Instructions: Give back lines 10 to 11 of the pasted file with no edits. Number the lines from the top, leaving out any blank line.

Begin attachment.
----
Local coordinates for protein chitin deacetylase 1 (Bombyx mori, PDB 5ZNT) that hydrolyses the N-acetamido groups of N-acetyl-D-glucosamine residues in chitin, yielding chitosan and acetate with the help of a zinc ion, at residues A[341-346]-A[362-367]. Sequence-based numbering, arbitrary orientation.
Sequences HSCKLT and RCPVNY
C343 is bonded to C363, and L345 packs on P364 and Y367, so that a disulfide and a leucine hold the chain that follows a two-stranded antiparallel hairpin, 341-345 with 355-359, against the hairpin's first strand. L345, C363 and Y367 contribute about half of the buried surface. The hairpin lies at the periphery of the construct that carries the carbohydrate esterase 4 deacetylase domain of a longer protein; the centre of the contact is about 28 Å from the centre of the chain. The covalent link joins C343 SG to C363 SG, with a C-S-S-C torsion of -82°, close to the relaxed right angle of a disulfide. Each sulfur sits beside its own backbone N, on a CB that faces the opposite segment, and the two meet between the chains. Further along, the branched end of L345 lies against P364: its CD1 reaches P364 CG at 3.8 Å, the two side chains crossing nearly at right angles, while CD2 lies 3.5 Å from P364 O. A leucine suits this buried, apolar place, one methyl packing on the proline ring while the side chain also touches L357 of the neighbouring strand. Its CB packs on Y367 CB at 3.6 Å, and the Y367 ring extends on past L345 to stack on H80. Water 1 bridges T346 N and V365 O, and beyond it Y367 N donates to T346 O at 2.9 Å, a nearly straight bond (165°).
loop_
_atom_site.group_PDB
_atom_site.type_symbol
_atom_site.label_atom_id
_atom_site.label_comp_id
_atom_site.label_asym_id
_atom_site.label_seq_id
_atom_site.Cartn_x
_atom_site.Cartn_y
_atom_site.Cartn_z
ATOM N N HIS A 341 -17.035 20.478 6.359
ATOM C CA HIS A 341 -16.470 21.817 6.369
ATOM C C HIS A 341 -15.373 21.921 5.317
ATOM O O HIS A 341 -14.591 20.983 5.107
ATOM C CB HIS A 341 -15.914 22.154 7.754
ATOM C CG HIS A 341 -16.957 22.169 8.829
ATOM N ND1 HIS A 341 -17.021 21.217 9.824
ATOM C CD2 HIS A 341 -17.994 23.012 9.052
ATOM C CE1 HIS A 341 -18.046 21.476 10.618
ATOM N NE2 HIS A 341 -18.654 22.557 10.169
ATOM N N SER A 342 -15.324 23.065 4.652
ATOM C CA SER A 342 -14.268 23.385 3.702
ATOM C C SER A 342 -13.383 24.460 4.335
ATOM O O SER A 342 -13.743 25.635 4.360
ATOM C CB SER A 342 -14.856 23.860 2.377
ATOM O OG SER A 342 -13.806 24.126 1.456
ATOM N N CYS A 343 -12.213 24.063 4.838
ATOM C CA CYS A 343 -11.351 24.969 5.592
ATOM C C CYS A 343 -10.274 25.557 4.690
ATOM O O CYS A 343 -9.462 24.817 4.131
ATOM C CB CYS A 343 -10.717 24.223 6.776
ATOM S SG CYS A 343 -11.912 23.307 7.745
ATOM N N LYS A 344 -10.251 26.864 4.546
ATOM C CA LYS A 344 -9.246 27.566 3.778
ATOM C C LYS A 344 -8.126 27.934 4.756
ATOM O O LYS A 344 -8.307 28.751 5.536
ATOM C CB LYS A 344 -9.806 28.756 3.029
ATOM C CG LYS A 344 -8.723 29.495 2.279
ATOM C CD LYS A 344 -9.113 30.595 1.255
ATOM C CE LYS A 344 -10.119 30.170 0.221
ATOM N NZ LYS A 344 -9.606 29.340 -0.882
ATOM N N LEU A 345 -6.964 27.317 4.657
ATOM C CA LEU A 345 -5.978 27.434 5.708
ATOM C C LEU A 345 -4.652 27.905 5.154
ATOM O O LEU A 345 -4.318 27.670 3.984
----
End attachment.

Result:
_atom_site.label_seq_id
_atom_site.Cartn_x